Seldan Edwards, the headmaster of the private school I taught at after graduating from college, passed this advice on to me early in my career.  I had all kinds of new ideas for the drama classes I was teaching, things the school had never done before, things that might have seemed a bit risky to an institution whose reputation for classic, quality education went back nearly a century. Yet Selden did his best to accommodate my requests, seeing my enthusiasm and best intentions. He taught me a lot with his response.

Saying yes to something new allows us to change and grow, keeping pace with shifting circumstances, evolving ideas, and different life perspectives. That very willingness to go with life’s flow is healthy. It cultivates our resilience, braves us to face the unknown, to take risks, to potentially fail, then to learn, and try again.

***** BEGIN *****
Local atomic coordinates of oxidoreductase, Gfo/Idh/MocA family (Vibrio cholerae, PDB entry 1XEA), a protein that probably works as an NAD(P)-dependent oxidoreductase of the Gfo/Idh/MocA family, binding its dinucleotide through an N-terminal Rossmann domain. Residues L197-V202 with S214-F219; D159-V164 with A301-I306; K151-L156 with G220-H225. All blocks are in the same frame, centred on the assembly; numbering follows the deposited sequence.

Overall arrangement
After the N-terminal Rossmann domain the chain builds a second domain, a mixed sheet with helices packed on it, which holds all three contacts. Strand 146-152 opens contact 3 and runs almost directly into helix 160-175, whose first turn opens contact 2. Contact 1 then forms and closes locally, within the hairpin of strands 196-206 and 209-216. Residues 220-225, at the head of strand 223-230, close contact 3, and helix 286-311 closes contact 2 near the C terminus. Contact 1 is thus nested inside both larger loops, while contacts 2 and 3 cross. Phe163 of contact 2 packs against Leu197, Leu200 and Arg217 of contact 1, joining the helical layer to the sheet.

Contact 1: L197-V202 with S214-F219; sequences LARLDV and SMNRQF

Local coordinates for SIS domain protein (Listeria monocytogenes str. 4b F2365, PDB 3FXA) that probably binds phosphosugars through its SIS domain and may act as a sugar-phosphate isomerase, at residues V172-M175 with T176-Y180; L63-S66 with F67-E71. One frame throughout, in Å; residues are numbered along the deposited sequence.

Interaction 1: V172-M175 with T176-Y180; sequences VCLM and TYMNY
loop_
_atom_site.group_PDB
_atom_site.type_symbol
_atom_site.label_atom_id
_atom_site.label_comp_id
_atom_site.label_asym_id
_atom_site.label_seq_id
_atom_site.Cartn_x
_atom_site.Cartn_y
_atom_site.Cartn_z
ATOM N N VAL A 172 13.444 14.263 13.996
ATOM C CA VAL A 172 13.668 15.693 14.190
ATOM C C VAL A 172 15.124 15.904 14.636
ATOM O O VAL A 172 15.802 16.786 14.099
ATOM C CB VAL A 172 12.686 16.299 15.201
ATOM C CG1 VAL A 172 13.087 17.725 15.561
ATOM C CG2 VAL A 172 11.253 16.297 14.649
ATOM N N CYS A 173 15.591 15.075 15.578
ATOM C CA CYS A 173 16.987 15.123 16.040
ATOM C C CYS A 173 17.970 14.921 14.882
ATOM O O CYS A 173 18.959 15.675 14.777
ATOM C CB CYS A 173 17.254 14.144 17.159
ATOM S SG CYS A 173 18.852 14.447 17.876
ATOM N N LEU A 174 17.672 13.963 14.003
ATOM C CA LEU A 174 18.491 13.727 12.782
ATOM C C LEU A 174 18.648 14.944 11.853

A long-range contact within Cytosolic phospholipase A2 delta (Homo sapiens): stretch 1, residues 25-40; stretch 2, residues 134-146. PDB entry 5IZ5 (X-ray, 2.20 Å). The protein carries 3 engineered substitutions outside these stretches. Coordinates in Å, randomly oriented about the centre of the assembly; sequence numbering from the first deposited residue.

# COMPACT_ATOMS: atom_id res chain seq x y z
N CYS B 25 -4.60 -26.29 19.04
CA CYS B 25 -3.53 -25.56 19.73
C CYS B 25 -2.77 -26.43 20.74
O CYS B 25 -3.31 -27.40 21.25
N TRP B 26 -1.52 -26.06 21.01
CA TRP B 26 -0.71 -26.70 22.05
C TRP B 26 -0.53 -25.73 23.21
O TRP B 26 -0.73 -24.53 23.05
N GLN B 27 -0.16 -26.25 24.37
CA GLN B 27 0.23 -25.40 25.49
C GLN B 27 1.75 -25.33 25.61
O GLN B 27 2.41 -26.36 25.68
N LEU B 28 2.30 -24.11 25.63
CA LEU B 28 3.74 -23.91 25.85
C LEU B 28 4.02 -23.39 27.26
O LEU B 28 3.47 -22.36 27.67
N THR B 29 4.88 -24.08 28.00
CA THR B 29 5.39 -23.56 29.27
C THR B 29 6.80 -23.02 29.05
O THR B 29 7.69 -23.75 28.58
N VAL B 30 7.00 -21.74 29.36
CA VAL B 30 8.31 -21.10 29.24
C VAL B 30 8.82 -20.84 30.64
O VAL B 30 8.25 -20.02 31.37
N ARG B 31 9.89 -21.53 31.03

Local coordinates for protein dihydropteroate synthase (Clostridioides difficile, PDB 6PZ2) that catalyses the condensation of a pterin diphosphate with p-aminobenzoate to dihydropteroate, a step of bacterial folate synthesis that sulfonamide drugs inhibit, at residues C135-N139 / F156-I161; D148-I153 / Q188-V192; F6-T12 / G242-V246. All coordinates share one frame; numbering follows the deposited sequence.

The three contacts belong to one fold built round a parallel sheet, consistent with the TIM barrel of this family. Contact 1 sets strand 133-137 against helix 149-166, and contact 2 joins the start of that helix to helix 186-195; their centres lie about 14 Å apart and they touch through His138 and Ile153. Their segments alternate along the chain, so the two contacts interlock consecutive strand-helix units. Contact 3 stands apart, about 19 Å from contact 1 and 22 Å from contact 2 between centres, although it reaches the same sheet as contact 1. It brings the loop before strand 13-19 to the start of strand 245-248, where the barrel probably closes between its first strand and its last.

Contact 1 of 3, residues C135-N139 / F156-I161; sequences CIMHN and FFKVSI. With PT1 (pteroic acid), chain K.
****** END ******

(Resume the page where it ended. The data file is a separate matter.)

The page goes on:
When someone asks something of us that challenges the way things have always been done, or the way we were planning to do that thing, we may feel tempted to put up resistance. Even considering the possibility of saying yes renders us mentally and emotionally more flexible. On the physical plane, we’re less inclined to go into a stress response to change. And spiritually we’re more porous to light flooding through – perhaps from unexpected sources. This open stance can only make us healthier as whole human beings.


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